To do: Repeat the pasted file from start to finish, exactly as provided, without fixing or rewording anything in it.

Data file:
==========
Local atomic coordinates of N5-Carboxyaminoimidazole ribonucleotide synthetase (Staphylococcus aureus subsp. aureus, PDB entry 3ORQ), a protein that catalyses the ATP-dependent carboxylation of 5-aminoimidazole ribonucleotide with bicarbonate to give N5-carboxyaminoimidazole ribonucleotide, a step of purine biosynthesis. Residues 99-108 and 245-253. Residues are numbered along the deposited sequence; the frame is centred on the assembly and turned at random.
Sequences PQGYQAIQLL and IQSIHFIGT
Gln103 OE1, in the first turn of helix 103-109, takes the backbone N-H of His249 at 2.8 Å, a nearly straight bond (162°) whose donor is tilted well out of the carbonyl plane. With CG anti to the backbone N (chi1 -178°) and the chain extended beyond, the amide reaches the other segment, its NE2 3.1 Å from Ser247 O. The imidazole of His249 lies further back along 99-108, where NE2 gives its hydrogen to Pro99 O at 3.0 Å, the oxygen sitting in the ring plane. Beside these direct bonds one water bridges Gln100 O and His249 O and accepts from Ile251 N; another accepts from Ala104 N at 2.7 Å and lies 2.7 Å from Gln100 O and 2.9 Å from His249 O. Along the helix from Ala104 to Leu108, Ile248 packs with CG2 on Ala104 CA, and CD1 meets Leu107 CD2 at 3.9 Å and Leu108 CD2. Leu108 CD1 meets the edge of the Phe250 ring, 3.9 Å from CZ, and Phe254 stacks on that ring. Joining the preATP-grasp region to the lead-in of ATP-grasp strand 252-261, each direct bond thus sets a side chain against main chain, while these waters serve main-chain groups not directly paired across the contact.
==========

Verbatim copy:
Local atomic coordinates of N5-Carboxyaminoimidazole ribonucleotide synthetase (Staphylococcus aureus subsp. aureus, PDB entry 3ORQ), a protein that catalyses the ATP-dependent carboxylation of 5-aminoimidazole ribonucleotide with bicarbonate to give N5-carboxyaminoimidazole ribonucleotide, a step of purine biosynthesis. Residues 99-108 and 245-253. Residues are numbered along the deposited sequence; the frame is centred on the assembly and turned at random.
Sequences PQGYQAIQLL and IQSIHFIGT
Gln103 OE1, in the first turn of helix 103-109, takes the backbone N-H of His249 at 2.8 Å, a nearly straight bond (162°) whose donor is tilted well out of the carbonyl plane. With CG anti to the backbone N (chi1 -178°) and the chain extended beyond, the amide reaches the other segment, its NE2 3.1 Å from Ser247 O. The imidazole of His249 lies further back along 99-108, where NE2 gives its hydrogen to Pro99 O at 3.0 Å, the oxygen sitting in the ring plane. Beside these direct bonds one water bridges Gln100 O and His249 O and accepts from Ile251 N; another accepts from Ala104 N at 2.7 Å and lies 2.7 Å from Gln100 O and 2.9 Å from His249 O. Along the helix from Ala104 to Leu108, Ile248 packs with CG2 on Ala104 CA, and CD1 meets Leu107 CD2 at 3.9 Å and Leu108 CD2. Leu108 CD1 meets the edge of the Phe250 ring, 3.9 Å from CZ, and Phe254 stacks on that ring. Joining the preATP-grasp region to the lead-in of ATP-grasp strand 252-261, each direct bond thus sets a side chain against main chain, while these waters serve main-chain groups not directly paired across the contact.